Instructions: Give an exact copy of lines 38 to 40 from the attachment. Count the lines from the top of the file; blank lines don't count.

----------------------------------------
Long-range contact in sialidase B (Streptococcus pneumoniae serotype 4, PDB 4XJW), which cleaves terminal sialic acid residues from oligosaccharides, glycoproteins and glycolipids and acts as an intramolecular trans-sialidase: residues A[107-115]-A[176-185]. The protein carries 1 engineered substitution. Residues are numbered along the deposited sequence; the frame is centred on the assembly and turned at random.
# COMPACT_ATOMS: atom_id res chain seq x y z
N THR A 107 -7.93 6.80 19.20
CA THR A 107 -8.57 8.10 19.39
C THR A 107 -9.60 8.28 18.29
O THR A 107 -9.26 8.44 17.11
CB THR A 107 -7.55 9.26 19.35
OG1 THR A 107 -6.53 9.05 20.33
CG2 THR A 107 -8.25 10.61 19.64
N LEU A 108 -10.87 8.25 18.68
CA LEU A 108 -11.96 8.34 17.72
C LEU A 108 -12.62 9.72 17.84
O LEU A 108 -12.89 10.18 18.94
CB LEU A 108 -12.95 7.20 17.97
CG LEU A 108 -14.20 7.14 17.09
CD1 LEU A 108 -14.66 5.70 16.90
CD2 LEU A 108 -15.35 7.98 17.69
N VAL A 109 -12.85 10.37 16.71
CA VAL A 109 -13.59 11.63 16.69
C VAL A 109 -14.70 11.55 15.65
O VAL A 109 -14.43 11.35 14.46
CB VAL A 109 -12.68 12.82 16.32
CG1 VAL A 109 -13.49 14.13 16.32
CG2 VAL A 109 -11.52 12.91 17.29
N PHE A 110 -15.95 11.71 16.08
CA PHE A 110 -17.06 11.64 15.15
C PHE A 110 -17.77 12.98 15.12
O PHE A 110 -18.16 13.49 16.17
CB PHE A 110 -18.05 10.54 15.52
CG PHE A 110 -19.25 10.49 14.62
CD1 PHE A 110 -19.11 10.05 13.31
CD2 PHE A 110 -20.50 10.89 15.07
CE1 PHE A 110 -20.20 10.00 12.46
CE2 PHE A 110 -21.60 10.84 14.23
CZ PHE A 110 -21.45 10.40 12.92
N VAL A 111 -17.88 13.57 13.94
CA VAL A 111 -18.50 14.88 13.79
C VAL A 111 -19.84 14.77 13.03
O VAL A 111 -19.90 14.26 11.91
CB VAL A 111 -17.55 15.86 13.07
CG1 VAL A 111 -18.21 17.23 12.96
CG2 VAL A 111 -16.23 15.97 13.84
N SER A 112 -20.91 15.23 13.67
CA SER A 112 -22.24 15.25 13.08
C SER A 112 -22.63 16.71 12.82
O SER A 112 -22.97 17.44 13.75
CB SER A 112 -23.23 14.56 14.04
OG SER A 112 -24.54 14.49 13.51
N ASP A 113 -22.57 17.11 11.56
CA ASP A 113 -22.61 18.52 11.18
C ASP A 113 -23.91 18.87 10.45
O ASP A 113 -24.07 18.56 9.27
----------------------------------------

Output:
C VAL A 111 -19.84 14.77 13.03
O VAL A 111 -19.90 14.26 11.91
CB VAL A 111 -17.55 15.86 13.07